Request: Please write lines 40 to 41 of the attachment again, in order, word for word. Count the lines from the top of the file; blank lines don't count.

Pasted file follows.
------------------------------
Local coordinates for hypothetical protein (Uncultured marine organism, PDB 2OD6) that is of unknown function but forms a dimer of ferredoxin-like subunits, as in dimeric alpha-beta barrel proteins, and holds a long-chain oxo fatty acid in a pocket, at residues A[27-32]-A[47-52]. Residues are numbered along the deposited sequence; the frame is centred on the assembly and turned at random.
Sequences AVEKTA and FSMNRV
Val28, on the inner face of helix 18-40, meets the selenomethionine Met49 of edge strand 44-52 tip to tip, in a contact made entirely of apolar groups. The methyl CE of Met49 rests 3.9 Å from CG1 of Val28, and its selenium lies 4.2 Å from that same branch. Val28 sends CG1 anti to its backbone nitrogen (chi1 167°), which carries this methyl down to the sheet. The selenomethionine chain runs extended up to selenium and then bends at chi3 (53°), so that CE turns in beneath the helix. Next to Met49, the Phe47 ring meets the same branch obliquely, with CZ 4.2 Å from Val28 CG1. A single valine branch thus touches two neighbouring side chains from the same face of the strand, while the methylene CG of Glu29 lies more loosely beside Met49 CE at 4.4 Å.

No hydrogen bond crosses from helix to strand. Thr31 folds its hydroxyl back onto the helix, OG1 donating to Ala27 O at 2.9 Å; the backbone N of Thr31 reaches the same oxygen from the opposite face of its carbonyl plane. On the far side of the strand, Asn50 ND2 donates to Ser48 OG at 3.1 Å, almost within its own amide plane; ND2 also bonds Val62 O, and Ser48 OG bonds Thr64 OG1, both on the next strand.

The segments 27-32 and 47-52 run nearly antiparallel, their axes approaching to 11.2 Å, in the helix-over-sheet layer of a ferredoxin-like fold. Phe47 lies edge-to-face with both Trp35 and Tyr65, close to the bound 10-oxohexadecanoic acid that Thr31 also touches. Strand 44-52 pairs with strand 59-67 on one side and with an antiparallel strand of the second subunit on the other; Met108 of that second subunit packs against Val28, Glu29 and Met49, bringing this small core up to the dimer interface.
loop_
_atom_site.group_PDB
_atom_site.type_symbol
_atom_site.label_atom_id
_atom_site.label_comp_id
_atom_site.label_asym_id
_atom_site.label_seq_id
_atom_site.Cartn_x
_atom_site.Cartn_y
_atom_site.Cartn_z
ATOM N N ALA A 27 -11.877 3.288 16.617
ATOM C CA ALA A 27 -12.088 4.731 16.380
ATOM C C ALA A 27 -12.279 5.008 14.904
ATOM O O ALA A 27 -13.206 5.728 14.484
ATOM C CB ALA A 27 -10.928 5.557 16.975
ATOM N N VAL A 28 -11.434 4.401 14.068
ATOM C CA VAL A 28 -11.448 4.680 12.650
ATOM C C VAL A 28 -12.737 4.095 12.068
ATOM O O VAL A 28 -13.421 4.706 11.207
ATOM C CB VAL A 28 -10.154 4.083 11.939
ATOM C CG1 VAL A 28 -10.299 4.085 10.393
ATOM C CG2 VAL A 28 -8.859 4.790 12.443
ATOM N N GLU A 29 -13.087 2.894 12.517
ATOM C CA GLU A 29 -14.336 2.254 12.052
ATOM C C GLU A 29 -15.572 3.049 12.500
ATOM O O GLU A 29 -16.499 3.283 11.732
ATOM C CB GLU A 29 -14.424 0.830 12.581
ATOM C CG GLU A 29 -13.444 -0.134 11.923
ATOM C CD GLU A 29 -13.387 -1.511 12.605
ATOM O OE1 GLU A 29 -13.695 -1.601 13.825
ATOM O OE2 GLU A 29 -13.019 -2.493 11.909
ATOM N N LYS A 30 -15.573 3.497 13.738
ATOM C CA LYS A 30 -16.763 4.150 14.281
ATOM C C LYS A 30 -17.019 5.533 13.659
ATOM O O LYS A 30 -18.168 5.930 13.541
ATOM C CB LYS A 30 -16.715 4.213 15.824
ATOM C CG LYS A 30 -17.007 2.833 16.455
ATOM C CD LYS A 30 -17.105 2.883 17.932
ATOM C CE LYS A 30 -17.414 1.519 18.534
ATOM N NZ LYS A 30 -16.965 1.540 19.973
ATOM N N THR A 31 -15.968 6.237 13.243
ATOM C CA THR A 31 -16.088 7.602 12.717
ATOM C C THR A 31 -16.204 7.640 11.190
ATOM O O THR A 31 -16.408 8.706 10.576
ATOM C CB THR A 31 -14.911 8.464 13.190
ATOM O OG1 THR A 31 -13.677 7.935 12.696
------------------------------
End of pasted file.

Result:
ATOM O O LYS A 30 -18.168 5.930 13.541
ATOM C CB LYS A 30 -16.715 4.213 15.824